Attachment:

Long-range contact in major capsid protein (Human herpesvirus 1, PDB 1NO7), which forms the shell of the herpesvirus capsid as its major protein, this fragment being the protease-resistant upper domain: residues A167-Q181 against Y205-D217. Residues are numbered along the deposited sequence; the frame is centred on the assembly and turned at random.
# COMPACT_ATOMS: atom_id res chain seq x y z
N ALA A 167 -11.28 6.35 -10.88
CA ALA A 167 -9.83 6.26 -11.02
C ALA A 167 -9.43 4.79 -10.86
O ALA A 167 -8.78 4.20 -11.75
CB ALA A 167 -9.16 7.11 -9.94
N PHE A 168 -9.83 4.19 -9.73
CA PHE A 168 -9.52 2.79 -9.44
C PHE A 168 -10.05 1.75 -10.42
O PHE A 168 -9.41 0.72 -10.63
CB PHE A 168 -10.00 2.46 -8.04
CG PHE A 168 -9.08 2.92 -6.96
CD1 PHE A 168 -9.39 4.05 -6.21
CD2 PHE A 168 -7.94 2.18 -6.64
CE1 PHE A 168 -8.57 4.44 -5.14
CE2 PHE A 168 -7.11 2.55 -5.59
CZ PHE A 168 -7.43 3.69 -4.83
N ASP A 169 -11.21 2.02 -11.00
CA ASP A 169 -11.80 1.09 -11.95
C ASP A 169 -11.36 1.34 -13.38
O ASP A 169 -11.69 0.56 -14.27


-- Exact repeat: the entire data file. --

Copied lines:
Long-range contact in major capsid protein (Human herpesvirus 1, PDB 1NO7), which forms the shell of the herpesvirus capsid as its major protein, this fragment being the protease-resistant upper domain: residues A167-Q181 against Y205-D217. Residues are numbered along the deposited sequence; the frame is centred on the assembly and turned at random.
# COMPACT_ATOMS: atom_id res chain seq x y z
N ALA A 167 -11.28 6.35 -10.88
CA ALA A 167 -9.83 6.26 -11.02
C ALA A 167 -9.43 4.79 -10.86
O ALA A 167 -8.78 4.20 -11.75
CB ALA A 167 -9.16 7.11 -9.94
N PHE A 168 -9.83 4.19 -9.73
CA PHE A 168 -9.52 2.79 -9.44
C PHE A 168 -10.05 1.75 -10.42
O PHE A 168 -9.41 0.72 -10.63
CB PHE A 168 -10.00 2.46 -8.04
CG PHE A 168 -9.08 2.92 -6.96
CD1 PHE A 168 -9.39 4.05 -6.21
CD2 PHE A 168 -7.94 2.18 -6.64
CE1 PHE A 168 -8.57 4.44 -5.14
CE2 PHE A 168 -7.11 2.55 -5.59
CZ PHE A 168 -7.43 3.69 -4.83
N ASP A 169 -11.21 2.02 -11.00
CA ASP A 169 -11.80 1.09 -11.95
C ASP A 169 -11.36 1.34 -13.38
O ASP A 169 -11.69 0.56 -14.27